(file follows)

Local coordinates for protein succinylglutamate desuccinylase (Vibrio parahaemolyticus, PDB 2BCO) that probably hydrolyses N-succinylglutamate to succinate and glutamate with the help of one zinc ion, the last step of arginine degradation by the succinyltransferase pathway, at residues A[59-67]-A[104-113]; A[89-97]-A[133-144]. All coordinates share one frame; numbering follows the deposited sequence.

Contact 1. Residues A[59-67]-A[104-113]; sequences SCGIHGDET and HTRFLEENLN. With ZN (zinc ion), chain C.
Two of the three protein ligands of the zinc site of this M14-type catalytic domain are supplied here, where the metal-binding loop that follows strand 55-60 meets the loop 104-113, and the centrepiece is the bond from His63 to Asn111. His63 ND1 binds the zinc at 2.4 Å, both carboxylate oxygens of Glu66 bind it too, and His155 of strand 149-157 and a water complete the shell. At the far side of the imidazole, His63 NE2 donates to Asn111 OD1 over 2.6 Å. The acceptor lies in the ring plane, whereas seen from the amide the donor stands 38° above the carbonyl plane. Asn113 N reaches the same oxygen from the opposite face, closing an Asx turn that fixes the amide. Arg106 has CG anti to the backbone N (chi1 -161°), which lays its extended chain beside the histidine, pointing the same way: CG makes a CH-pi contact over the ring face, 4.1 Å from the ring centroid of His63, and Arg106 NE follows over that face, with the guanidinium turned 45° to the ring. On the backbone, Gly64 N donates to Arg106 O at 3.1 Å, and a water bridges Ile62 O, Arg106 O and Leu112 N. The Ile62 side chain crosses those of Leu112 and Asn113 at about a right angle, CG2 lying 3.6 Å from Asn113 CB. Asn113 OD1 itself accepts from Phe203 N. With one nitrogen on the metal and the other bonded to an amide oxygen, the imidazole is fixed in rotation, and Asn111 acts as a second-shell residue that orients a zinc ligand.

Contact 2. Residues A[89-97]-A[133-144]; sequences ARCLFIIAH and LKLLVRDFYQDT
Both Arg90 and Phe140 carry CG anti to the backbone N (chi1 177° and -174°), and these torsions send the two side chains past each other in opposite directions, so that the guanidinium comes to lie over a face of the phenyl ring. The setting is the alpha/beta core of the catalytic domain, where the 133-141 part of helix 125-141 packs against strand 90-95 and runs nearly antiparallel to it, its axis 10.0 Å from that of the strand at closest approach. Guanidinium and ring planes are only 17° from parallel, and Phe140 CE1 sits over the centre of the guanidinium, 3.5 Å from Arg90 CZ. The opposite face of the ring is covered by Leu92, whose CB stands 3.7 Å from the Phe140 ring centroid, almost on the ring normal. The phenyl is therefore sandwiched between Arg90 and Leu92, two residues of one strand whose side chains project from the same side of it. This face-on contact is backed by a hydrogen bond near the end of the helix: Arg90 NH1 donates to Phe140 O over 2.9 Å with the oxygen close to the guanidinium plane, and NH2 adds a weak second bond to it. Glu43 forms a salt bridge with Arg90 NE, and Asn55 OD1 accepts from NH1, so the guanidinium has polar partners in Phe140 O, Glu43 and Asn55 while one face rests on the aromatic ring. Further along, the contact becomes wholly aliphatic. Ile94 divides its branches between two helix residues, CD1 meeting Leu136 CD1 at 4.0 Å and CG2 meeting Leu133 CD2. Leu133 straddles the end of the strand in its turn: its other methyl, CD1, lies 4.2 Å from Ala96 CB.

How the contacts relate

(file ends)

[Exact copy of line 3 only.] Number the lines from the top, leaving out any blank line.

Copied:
Two of the three protein ligands of the zinc site of this M14-type catalytic domain are supplied here, where the metal-binding loop that follows strand 55-60 meets the loop 104-113, and the centrepiece is the bond from His63 to Asn111. His63 ND1 binds the zinc at 2.4 Å, both carboxylate oxygens of Glu66 bind it too, and His155 of strand 149-157 and a water complete the shell. At the far side of the imidazole, His63 NE2 donates to Asn111 OD1 over 2.6 Å. The acceptor lies in the ring plane, whereas seen from the amide the donor stands 38° above the carbonyl plane. Asn113 N reaches the same oxygen from the opposite face, closing an Asx turn that fixes the amide. Arg106 has CG anti to the backbone N (chi1 -161°), which lays its extended chain beside the histidine, pointing the same way: CG makes a CH-pi contact over the ring face, 4.1 Å from the ring centroid of His63, and Arg106 NE follows over that face, with the guanidinium turned 45° to the ring. On the backbone, Gly64 N donates to Arg106 O at 3.1 Å, and a water bridges Ile62 O, Arg106 O and Leu112 N. The Ile62 side chain crosses those of Leu112 and Asn113 at about a right angle, CG2 lying 3.6 Å from Asn113 CB. Asn113 OD1 itself accepts from Phe203 N. With one nitrogen on the metal and the other bonded to an amide oxygen, the imidazole is fixed in rotation, and Asn111 acts as a second-shell residue that orients a zinc ligand.